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Oscar Night: Full Hearts and Empty Dresses

March 29, 2000|CHRIS ERSKINE

As always, my date for the Oscars is a big-eyed blond sitting naked in my lap. On my right is an ingenue. On my left, an ingenue's mother. It's a good way to watch the Academy Awards--on the couch, surrounded by youth and beauty.

"You look lovely tonight," I tell my date.

"Dad, you're talking to a dog," says the ingenue next to me.

"I am?" I say.

"Yeah, you're talking to a dog."

"Careful," I say. "He might hear you."

The dog, as usual, is a perfect companion for watching the Oscars. Blond. Well-scrubbed. Naked. The sparkle of this special night reflects in his brown eyes. Every minute or two, he snorts a little and sniffs the day-old sunscreen on my neck.

"You smell nice," is what he's trying to tell me.

"Stop snorting," I tell him. And, like a good date, he does.

It's a big night for the little dog. As the movie stars parade into the auditorium, the cocker spaniel remains on my lap with his tail going a million times a minute, like one of those high-speed weed whackers they sell at the hardware store.

At first it's thrilling, having an electric garden tool in my lap. But no one really needs this kind of stimulation. Not even me.

"OK, settle down," I tell the dog. "Settle down or our date is over."

"You're so mean, Dad," one of the ingenues says.

"Yeah, Dad, you're mean," another ingenue says.

"Look, a real star," I say, pointing to the TV.


"James Coburn," I say.

"Who?" they ask.


We do this every year, sit on the couch and watch the Oscars, this four-hour fairy tale, this self-inflicted pleasure.

Like any good fairy tale, there are princesses and aging queens. Well-toned leading men and fat guys in tuxes. Bad hair. Good hair. Diamonds. Fake teeth. Taffeta. A few trolls. Here and there, a tattoo.

"I'm pretty sure William Shatner is wearing a girdle," I say as the stars parade along the red carpet.

"That's not William Shatner," someone says.

"Whoever it was, he was wearing a girdle," I say.

By the time it is over, we will vow never to do it again. But by the next year, we've forgotten the previous pain. Like childbirth, we do it all again.

So we watch and watch, through the long pregame show, the stars climbing out of their limos, then looking stunned that there are so many people waiting there for them, like it's some sort of ambush.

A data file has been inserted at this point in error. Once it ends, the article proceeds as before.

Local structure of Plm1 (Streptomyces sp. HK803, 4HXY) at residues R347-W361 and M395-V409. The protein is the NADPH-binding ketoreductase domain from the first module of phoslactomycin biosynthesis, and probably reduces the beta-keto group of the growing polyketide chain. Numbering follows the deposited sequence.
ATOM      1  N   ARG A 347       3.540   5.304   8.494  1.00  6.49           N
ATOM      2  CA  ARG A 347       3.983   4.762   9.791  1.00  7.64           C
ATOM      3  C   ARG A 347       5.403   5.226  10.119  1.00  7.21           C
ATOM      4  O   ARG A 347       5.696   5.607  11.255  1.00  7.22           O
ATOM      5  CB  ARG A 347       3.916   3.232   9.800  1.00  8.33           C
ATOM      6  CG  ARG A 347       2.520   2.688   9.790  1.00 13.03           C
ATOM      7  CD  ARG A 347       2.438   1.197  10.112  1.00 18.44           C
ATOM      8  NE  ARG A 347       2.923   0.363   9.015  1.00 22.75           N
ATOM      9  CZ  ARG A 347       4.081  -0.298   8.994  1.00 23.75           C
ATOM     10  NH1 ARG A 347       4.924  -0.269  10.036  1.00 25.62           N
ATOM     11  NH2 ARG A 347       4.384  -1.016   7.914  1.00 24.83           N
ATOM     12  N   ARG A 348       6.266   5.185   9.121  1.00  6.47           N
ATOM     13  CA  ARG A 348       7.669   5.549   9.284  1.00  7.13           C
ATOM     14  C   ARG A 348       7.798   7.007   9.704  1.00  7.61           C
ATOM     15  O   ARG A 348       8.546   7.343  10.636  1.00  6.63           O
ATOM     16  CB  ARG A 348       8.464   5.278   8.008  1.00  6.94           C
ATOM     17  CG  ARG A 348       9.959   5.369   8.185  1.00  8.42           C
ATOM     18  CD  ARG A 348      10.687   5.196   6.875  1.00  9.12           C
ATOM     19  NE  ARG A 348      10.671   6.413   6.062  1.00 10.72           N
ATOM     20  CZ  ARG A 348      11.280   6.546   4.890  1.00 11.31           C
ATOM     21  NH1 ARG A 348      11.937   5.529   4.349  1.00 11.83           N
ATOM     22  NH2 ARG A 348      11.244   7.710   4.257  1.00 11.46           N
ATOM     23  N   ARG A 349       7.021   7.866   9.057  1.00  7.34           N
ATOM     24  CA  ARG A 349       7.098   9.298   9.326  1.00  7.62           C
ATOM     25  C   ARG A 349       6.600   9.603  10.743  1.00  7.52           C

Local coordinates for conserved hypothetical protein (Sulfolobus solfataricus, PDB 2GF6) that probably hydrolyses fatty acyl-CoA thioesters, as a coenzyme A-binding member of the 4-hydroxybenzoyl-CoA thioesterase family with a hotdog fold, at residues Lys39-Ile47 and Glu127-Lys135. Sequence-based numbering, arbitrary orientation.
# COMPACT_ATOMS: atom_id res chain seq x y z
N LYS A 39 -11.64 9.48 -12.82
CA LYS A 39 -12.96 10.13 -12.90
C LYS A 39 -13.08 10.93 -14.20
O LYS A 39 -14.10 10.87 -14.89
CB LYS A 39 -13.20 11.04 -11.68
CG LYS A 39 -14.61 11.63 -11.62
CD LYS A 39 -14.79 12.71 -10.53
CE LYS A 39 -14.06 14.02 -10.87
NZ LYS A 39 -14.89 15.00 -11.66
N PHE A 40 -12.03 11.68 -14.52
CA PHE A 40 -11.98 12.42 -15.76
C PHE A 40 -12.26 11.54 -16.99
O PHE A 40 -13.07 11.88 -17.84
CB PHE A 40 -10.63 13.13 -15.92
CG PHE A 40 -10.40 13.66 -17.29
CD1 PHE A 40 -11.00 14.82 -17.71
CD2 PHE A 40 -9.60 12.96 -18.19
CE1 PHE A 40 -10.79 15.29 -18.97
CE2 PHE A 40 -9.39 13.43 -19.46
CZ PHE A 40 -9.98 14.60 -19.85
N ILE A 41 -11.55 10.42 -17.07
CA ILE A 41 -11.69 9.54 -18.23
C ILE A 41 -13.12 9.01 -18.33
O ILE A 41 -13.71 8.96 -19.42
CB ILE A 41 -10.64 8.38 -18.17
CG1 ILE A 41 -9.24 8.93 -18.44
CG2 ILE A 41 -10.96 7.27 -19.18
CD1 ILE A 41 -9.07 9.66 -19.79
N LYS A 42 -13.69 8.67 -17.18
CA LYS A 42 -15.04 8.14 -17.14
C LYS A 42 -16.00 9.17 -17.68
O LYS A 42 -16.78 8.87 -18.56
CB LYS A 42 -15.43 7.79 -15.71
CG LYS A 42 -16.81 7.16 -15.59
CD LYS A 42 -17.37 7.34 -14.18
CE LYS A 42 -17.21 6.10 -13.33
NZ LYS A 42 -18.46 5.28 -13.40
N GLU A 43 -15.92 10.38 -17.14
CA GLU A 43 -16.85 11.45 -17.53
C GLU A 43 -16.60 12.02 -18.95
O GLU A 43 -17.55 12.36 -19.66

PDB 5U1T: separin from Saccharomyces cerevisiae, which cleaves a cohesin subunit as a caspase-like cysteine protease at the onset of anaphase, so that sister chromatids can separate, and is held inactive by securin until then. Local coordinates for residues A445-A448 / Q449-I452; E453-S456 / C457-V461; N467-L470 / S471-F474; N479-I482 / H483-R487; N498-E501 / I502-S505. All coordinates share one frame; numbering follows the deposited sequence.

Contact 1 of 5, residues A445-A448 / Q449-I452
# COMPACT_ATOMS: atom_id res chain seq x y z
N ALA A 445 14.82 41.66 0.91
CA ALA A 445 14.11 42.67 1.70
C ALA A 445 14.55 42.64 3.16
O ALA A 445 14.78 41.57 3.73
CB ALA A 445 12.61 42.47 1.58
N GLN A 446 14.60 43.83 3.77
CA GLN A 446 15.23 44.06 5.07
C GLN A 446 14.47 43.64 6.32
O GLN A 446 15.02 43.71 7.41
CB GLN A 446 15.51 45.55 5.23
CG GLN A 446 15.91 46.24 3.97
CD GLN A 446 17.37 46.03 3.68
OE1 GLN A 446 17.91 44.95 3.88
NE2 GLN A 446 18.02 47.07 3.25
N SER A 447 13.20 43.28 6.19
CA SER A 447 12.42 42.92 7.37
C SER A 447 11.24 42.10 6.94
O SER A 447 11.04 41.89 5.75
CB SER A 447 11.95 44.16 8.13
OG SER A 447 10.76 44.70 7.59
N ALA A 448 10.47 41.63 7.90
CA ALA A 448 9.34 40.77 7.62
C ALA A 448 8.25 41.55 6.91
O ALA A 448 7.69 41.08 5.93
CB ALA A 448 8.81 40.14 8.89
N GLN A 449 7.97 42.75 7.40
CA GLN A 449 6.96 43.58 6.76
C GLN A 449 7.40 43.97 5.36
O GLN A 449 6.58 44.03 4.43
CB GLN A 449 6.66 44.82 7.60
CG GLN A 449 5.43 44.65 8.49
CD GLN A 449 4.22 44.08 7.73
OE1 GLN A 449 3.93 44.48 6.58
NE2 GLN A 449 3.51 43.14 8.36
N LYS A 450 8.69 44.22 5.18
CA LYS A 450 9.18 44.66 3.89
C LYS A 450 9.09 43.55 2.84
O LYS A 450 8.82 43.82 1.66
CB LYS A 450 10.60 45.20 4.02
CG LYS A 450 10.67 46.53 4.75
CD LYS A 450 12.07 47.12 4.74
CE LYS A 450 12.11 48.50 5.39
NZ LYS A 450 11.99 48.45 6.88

"Oh, my gosh," they seem to say as they climb out of the car. "I wasn't expecting this."

Some of the stars are bigger than life. Others, littler than life.

Indeed, the women entering the Oscar ceremonies seem to get skinnier each year, their skin stretched tight as snare drums across their faces. Each year, they arrive a few pounds lighter.

"Eat something!" I say to Hilary Swank.

"Eat something!" I say to Gwyneth Paltrow.

"What, Dad?" my older daughter asks.

"Quick, hand them a sandwich," I say.

"Mom, who's he talking to?"

"Your dad thinks they're too thin," my wife explains.

"Oh," she says.

If this trend keeps up, eventually there will be no actresses. Only empty dresses, carried by some assistant, looking sheepish and a little apologetic, holding up what Gwyneth would've worn. Unless we do something soon, the actresses will all waste away.

"Quick, hand me a sandwich," the boy says, trying to do his part.

"Here," I say, handing him some roast beef.

And the show finally starts, with Billy Crystal taking the opening quip and running 50 yards.

It's amazing that with all the actors and comedians, there is only one person who can really carry the Oscars, who can keep this monster moving for four long hours.

Thank goodness for Billy Crystal, the only star not overwhelmed by it all. Better than Bob Hope. Better, even, than Johnny.

He doesn't get much help. One by one, the famous faces stroll to the microphone, squint through their contact lenses and say serious things about serious films.

Used to be, they'd make small talk or silly jokes, then pretend to be embarrassed by the silly jokes. There was this pattern to it. Silly joke. Awkward pause. Nervous ad-lib. After 30 years, we were pretty used to it.

Now they skip the silly jokes and get right to work.

"The nominees for sound effects editing are . . . ," a presenter says, and 3,000 viewers in Minnesota fall asleep.

The show moves into its second hour. Jack Nicholson is great, the only person besides Crystal and Coburn who seems to be having any fun.

"We're almost halfway through," Crystal says, and no one's sure whether he's kidding.

On my lap, the dog begins to softly snore, dreaming no doubt of starlets and limos and fairy princesses.

I can tell he's sleeping because his tail is only wagging at half speed now, brushing my leg as he snoozes. After four hours, his tail is running out of steam, just like this show.

One by one, the ingenues on the couch fall asleep too. One by one, I carry them off to bed. In my experience, ingenues like to be carried. Aside from limos, it's their favorite way to travel.

"Watch their heads," their mother says as I sweep them off to their rooms.

On TV, the music plays and the credits finally roll. Sweaty guys in tuxes appear to tell us what it all meant.

"Who won?" the little girl asks as I carry her off to bed.

" 'Roman Holiday,' " I say.

"Finally," she mumbles as I set her softly on her pillow.

"Yeah, finally," I say.


Chris Erskine's column is published on Wednesdays. His e-mail address is

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